DETROIT -- Justin Upton is a golfer who took part in the Phoenix Open Pro-Am near his home before he left for Spring Training in February. When someone tried to put the distance of his first home run as a Tiger in golf terms, he gave his best guess."It's a
DETROIT -- Justin Upton is a golfer who took part in the Phoenix Open Pro-Am near his home before he left for Spring Training in February. When someone tried to put the distance of his first home run as a Tiger in golf terms, he gave his best guess.
"It's a wedge or an iron, depending on conditions," he said of his estimated 451-foot drive Tuesday during an 8-2 win against the Pirates at Comerica Park.
The conditions he played through Tuesday were chilly, with a first-pitch temperature of 43 degrees. The wind blowing out more than made up for it.
It might not have mattered the way Upton swung, sending a Juan Nicasio pitch into the camera well above the center-field shrubs at Comerica Park in the first inning.
"I was surprised it went out to center," Upton said. "I was on my horse a little bit, coming out of the box, and then [Andrew] McCutchen kind of shut it down, and then I knew it was gone. But yeah, it's a big yard out there. You know there aren't many that are going to go out that way, but you can still hit it to right and left, so it's fair."
Statcast™ estimated the distance at 451 feet, the fifth-longest home run in the Majors this season and the longest by a Tiger this year. Upton went 4-for-5 in the game, adding an RBI single in the second.
Upton entered the day batting 5-for-22 this season with three doubles, a walk and 10 strikeouts. He had missed on 21 of his first 48 swings. However, he's familiar with Nicasio, as he entered Tuesday 5-for-11 with three doubles lifetime against the Pirates right-hander.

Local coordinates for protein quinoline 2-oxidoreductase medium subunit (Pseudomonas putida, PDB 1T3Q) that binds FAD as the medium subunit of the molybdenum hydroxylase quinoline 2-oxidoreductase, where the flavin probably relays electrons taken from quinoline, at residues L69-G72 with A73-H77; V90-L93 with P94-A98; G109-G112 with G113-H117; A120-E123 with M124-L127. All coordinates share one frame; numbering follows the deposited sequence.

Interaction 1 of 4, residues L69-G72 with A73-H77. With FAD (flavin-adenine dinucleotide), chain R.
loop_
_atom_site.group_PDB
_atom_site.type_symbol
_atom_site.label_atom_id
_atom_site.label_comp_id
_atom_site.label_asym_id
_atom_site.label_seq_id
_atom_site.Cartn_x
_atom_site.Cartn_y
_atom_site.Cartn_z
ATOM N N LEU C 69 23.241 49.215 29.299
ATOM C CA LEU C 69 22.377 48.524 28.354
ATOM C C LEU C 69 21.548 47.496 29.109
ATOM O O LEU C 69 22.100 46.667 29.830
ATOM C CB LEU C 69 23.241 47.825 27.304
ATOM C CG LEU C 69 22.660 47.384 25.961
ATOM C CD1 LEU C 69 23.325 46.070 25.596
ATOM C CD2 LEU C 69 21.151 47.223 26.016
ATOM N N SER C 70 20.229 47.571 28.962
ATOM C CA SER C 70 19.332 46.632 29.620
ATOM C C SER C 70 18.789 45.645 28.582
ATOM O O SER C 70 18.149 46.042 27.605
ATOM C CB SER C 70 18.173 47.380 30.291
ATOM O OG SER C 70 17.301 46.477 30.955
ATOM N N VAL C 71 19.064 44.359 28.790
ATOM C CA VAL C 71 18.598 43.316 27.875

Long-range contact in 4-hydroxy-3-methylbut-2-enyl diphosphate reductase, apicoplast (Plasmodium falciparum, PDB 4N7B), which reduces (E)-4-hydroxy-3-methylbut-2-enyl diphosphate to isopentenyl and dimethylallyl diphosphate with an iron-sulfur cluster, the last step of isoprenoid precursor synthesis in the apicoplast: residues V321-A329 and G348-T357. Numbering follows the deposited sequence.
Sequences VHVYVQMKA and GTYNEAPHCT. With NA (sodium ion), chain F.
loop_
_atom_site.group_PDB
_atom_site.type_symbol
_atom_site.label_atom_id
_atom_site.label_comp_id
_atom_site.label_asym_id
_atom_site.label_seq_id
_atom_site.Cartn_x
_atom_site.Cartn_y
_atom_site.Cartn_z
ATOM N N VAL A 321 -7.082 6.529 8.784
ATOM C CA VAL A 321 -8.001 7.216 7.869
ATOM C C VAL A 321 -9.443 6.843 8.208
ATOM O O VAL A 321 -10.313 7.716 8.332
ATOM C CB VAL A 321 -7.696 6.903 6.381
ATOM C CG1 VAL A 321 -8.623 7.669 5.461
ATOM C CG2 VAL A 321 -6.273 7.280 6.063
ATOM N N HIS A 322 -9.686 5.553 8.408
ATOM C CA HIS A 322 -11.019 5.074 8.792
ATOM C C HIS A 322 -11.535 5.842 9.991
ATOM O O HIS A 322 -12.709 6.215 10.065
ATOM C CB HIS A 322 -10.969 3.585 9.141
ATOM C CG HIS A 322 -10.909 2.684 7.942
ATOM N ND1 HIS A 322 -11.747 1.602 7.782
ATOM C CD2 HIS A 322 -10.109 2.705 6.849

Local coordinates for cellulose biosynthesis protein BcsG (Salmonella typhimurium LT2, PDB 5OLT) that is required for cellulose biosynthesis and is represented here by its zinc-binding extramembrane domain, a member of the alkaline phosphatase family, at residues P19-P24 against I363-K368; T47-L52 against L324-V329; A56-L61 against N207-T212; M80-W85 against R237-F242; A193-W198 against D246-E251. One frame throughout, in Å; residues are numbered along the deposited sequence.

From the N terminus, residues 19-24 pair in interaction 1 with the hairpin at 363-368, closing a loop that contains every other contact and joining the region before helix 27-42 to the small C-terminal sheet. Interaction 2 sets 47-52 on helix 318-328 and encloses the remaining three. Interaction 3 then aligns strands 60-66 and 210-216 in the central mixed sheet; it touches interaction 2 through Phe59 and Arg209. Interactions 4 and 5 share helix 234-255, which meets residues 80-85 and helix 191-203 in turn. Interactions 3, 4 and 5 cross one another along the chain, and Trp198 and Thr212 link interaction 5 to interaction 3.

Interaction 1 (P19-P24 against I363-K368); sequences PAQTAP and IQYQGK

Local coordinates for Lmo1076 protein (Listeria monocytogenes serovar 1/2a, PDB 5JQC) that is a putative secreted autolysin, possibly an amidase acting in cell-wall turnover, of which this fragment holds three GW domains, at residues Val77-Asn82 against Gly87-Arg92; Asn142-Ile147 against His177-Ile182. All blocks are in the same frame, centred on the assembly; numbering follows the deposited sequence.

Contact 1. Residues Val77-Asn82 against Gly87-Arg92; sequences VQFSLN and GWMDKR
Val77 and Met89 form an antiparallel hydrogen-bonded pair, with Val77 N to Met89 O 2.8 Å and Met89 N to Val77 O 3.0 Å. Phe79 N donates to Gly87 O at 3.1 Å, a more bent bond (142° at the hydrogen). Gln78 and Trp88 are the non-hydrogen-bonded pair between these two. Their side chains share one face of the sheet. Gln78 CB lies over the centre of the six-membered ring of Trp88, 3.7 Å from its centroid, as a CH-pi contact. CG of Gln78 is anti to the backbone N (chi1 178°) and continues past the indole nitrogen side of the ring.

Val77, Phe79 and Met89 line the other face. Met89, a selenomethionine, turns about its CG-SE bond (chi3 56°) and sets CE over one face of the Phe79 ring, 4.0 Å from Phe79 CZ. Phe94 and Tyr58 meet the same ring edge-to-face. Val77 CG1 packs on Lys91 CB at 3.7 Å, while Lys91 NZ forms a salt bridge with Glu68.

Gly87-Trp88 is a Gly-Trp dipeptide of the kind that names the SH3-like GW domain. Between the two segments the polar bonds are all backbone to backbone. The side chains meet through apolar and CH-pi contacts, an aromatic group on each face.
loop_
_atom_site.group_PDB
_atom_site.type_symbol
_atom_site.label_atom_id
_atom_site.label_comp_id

The two faced each other in the National League each of the past four years -- Nicasio with the Rockies and Dodgers, Upton with the D-backs, Braves and Padres.
"I have a lot of at-bats off of him," Upton said, "so obviously it's somebody I know what [his pitches] look like and how he's going to work. It definitely helps out."
His 49th swing of the season connected, sending the 85-mph slider from Nicasio out to center field at a velocity of 111 mph, according to Statcast™. According to ESPN Stats and Information, Upton's drive was his 17th home run measured at 450 feet or longer since the start of the 2009 season. Only the Marlins' Giancarlo Stanton, who has 29, has hit more among Major League players.
The camera well, nestled between the center-field shrubs and Comerica Park's fountain, is normally reserved for Miguel Cabrera's longest home runs, though former Tigers third baseman Eric Munson hit the camera well with an estimated 457-foot homer in 2004. J.D. Martinez also reached that territory last July 21 with a park-record 467-foot home run that hit the camera well's roof.
"That's select company," Tigers manager Brad Ausmus said. "We haven't seen many of those in the years I've been here."
Upton wasn't concerned enough with the distance to watch.
"Not really," Upton said. "All I really care about is it going over the fence."
Jason Beck is a reporter for MLB.com. Read Beck's Blog, follow him on Twitter @beckjason and listen to his podcast.